Ricky Skaggs' “Music To My Ears” Receiving Critical Acclaim

Music To My EarsNashville, TN -- Critics coast-to-coast are raving about Ricky Skaggs' latest musical creation, Music To My Ears. The album, according to reviewers, mixes traditional and progressive influences while staying true to its bluegrass roots. Skaggs’ Music To My Ears was released from Skaggs Family Records on September 25, 2012.

John McEuen and Matt Cartsonis Highlight John's Long Career

John McEuenSaturday evening, John McEuen allowed the audience to participate in a new multi-media experiment, An Evening with John McEuen: A Career Retrospective that spans the career of this versatile songwriter, multi-instrumentalist and actor. The solo project, which included artist Matt Cartsonis, was supplemented by a large screen visual experience of historic stills and videos covering everything from the Dirt Band's beginnings to the Circle Album and more.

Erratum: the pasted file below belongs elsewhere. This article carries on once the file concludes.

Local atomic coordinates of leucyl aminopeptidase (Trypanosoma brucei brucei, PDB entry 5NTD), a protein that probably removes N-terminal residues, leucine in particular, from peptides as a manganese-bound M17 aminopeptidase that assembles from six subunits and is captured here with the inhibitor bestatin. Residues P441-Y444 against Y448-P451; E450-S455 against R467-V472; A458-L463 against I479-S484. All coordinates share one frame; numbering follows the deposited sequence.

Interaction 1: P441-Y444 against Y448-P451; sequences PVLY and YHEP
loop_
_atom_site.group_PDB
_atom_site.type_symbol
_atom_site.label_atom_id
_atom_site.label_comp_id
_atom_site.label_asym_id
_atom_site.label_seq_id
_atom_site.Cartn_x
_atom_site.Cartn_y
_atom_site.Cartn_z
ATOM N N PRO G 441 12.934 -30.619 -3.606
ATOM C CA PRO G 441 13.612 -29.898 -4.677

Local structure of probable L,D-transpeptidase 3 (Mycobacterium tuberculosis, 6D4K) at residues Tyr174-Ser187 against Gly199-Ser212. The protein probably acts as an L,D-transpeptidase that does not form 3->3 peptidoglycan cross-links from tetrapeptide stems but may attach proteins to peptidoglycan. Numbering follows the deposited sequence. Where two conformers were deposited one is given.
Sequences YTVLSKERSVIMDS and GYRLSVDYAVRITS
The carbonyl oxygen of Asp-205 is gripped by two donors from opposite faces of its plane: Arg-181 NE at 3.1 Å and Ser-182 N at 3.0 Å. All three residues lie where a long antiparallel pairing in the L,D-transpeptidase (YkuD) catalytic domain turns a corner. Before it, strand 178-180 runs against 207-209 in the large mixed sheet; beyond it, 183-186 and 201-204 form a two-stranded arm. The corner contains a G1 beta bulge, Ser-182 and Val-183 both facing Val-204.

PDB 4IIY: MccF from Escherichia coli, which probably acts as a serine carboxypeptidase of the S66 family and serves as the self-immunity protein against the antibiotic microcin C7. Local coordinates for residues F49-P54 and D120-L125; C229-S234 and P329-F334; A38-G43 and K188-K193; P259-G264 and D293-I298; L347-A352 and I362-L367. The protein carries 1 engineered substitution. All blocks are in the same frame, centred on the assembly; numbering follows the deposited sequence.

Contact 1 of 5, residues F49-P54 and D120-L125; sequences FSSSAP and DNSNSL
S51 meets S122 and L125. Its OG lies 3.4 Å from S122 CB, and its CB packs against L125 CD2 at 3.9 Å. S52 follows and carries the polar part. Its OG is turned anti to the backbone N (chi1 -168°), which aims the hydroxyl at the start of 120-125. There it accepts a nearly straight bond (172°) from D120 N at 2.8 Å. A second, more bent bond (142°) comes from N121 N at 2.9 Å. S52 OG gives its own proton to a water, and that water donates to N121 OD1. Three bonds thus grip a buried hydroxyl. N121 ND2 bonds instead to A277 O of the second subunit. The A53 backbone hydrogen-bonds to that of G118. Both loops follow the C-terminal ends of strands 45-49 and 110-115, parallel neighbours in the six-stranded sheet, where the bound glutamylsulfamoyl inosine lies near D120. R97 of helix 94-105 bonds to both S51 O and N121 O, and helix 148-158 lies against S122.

Review: “Lloyd Loar Mandolins” by Tony Williamson

Lloyd Loar MandolinsBy Joe Ross
Tony Williamson’s Lloyd Loar Mandolins (Mandolin Central MCP0065) is the ultimate and quintessential mandolin tasting. Featuring solo performances by Tony Williamson, the CD has a baker’s dozen of the world’s finest mandolins, most signed and dated by the legendary acoustical engineer Lloyd Loar. Brilliant craftsmen built these instruments in the Gibson factory of Kalamazoo, Michigan, in a two-year period beginning December 1922, except for two which were shipped out a few years later with no signatures.

Review: Life Goes On: Musicians Against Childhood Cancer

 Musicians Against Childhood Cancer (MACC)By Joe Ross